Invasive natives?

Jewelweeds  ©Janet AllenJewelweeds

I hesitate to include native plants in an "invasive species" section since they are not technically invasive. They're not even what I myself consider invasive.

I include these only because so many people mistakenly describe them as invasive.

We have some of these overly eager native plants. I've heard people refer to them as "invasive" because they're invading their yard beyond their allotted space. I call them "exuberant" or "enthusiastic," but they are NOT ecologically invasive plants.

NOTE: I'm referring to plants native to our region. Certainly "native" plants that are native to, for example, the Pacific Northwest are not a native plant in our region, so they could indeed accurately be described as invasive in Central New York.

Joe-pye providing food for butterflies  ©Janet AllenJoe-pye providing food for butterflies

Enthusiastic native plants may sometimes be annoying BUT don't create the dangers posed by non-native invasive plants.

I grow these enthusiastic plants when I judge their benefits to wildlife or my own pleasure outweigh the annoyance of keeping them in bounds.

I definitely enjoy joe-pye as much as butterflies do! Taking a little time to cut some of them back in June and pull out extra seedlings is worth the small effort to me. If I want fewer seedlings, I also cut off some of the excess seedheads, although not all since birds enjoy these seeds.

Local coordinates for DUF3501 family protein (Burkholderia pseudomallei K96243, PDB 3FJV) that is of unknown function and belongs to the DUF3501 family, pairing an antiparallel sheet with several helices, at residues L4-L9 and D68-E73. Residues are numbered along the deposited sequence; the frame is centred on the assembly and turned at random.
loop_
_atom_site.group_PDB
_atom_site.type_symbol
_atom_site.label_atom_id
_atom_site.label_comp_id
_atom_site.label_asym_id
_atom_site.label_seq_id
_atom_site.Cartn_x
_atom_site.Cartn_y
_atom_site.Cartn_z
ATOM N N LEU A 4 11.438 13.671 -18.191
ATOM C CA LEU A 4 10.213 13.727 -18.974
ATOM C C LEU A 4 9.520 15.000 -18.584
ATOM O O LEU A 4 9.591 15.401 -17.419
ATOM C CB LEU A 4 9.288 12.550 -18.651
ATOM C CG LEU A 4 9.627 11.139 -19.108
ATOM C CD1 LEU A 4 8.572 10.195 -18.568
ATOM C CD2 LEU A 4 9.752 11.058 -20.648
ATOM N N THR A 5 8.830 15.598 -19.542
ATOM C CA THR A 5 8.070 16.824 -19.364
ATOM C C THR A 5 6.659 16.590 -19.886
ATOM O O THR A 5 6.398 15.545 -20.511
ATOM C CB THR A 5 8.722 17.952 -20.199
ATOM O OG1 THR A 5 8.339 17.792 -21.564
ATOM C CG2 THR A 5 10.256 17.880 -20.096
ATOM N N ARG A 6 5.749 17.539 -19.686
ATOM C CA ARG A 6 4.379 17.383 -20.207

Jewelweed ©Janet AllenJewelweed

The prime example in our habitat garden at the moment is jewelweed (Impatiens capensis). As the name implies, it's the native version of the non-native impatiens that's widely sold as a bedding plant. Yes, it can be annoying because it spreads enthusiastically.

But in its favor, it's a wonderful nectar plant. The hummingbirds and bumble bees adore it, and I find the little hanging blossoms intriguing. (I and others also take some child-like pleasure in touching the ripe seed pods to watch them scatter their seeds—the reason that its other common name is touch-me-not.)

For me these benefits far outweigh the minor annoyance of having to pull out excess plants. I might feel differently if that were a difficult job, but these plants have very shallow roots, so with a minor tug I can pull out handfuls of the extras and compost them.

A monarch getting nectar from a goldenrod ©Janet AllenA monarch getting nectar from a stiff goldenrod (Solidago rigida)

Perhaps another example could be some of the goldenrods (Solidago). These don't spread nearly as much as jewelweed, but they're a bit more difficult to dig out.

On balance, though, their beautiful flowers and essential role in providing nectar for fall pollinators (including the monarch) make them far too valuable to give up.

A dilemma

Poison ivy  ©Janet Allen
Poison ivy showing the larger leaf petiole of the middle leaf, a characteristic, we're told, of poison plants in general

Poison ivy is native and a fine habitat plant—if you're not a human. Yes, it's native, but if you have a regular-size yard, it's hard to co-exist peacefully with this plant. (If you have acres, perhaps you can leave it be in some areas.)

We don't have this plant in our yard here in Central New York fortunately, but our family has had run-ins with it in North Carolina.